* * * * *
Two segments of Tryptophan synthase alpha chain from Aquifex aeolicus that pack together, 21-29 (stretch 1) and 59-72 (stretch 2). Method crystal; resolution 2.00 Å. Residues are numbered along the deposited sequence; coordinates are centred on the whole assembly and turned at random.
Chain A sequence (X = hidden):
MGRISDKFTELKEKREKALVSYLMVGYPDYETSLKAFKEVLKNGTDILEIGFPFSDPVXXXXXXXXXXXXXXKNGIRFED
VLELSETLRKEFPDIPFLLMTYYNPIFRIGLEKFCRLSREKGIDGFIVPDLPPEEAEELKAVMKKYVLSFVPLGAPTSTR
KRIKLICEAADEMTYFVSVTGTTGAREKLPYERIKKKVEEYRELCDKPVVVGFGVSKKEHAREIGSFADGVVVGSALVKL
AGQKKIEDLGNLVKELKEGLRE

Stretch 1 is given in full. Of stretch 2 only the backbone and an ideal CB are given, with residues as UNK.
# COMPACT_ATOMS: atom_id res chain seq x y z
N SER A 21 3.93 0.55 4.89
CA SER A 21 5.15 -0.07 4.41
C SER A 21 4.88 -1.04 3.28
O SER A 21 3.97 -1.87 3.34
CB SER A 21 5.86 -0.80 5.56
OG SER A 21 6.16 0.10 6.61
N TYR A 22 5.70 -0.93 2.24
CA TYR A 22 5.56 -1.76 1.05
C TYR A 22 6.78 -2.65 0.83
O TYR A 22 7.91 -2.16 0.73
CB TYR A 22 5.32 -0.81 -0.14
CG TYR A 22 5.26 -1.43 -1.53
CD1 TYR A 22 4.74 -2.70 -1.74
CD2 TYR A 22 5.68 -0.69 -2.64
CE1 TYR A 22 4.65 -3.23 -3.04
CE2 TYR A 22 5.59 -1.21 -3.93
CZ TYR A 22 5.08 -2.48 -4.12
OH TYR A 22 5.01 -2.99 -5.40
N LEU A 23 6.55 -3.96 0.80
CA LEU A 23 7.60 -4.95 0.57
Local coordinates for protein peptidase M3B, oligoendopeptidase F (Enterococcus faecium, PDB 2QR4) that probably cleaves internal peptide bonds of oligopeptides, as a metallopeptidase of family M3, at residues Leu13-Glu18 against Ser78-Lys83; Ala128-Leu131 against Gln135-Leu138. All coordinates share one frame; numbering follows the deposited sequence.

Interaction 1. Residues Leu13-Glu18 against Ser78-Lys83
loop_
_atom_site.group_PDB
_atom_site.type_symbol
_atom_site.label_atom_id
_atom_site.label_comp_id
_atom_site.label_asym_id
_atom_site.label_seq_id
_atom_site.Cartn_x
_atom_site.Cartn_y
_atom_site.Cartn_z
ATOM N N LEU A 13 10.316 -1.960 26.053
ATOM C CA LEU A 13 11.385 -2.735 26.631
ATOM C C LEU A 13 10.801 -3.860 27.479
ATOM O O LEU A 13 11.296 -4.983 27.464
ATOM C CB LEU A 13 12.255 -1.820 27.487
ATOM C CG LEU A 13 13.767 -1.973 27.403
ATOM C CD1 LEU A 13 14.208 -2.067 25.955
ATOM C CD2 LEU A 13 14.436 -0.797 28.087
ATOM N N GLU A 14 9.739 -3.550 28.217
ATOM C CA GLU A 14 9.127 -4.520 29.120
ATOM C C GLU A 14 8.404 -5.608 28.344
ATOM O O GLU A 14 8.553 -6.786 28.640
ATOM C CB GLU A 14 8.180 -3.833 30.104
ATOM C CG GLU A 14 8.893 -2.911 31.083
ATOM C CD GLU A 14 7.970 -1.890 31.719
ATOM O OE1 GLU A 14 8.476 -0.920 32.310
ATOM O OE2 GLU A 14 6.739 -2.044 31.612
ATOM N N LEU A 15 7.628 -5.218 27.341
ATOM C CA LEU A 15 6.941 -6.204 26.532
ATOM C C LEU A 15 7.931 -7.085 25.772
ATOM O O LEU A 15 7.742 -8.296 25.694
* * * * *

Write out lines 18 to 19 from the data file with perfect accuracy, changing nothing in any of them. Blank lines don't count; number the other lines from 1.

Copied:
O TYR A 22 7.91 -2.16 0.73
CB TYR A 22 5.32 -0.81 -0.14